Tides: The gravitational pull of the Moon on the Earth is the primary cause of the oceans’ tides, though the Sun’s gravity also plays a part. The Moon’s pull causes the Earth’s oceans to bulge so that throughout the day the water levels of the oceans change.
Phases of the Moon: There are several phases of the Moon, each indicating how much of the Moon is visible from observers on Earth.
The new Moon phase is when no sunlight is falling on the near side of the Moon.
A waxing crescent Moon is observed when less than 50% of the Moon is illuminated. Waxing means that the amount of sunlight striking the near side of the Moon is increasing. Waxing literally means “to grow”.
The first quarter Moon is observed when it is waxing and it is exactly 50% illuminated.
The waxing gibbous phase is observed next, where more than 50%, but less than 100% of the near side can be seen from a location on Earth.
When 100% of the near side is illuminated, a full Moon is observed.
Then the amount of sunlight that strikes the near side begins to diminish and goes through the waning phases; waning gibbous, last quarter, waning crescent and finally back to new Moon.
One lunar phase cycle is the time it takes for the Moon to go through the complete set of phases, as observed from Earth. Because of variations of the angles between the Earth-Moon-Sun system, it takes 29.5 days for the Moon to complete one lunar phase cycle.
Surface Features: The surface of the Moon is covered with regolith, which is fine dust, sand and rock created from the impacts of asteroids and comets. It can be several meters thick, and below the regolith is a layer of megaregolith which can be kilometers in thickness and much more dense.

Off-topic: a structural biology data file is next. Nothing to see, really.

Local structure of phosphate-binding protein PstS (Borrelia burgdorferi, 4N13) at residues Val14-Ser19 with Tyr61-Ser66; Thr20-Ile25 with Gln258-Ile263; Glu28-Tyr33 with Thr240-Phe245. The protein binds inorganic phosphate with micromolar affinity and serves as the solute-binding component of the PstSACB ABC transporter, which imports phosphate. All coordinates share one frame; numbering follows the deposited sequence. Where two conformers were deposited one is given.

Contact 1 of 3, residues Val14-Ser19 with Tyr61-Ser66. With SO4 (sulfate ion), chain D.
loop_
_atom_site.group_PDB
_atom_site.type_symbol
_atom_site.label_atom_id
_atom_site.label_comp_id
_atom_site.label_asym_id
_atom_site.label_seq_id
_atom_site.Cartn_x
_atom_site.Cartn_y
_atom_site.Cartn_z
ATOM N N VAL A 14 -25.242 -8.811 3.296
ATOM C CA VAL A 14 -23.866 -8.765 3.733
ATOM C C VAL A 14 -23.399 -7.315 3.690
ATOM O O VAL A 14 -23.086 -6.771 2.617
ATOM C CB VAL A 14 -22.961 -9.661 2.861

The maria are cooled basalt lava basins. Most of the maria were created from large impacts with asteroids or comets which allow lava to flow to the surface. Maria comprise over 30% of the Moon’s surface on the near side and less than 3% on the far side.
Because the Moon lacks an atmosphere, there is no weather to erode the craters. Changes to the Moon’s surface occur due to new asteroid or comet impacts.
The South Pole-Aitken basin is one of the largest known craters in the solar system, and is over 10 km deep and 2,200 km in diameter. Nearly the entire western half of the United States, from Colorado to California, Arizona to Idaho, could fit within the crater.
Human Exploration: The Moon has the distinction of being the only other body in the solar system, other than Earth, that humanity has set foot on. On July 21st, 1969, Neil Armstrong became the first human to walk on the Moon during the Apollo 11 mission. There were 5 more Apollo missions after Apollo 11 that landed humans on the Moon.
NASA Exploration – News and information about NASA’s planned return to the Moon.
JPL Solar System: Moon – The Jet Propulsion Laboratory’s Moon page.
Google Moon – Google’s interactive map of the Moon.
NASA Moon page – Goddard Space Flight Center’s Moon information.
The Apollo Program – Online resources about NASA’s Apollo program.
IYA Moon Discovery Guide – Learn about the Moon this month and have a blast with the Spotting Craters activity.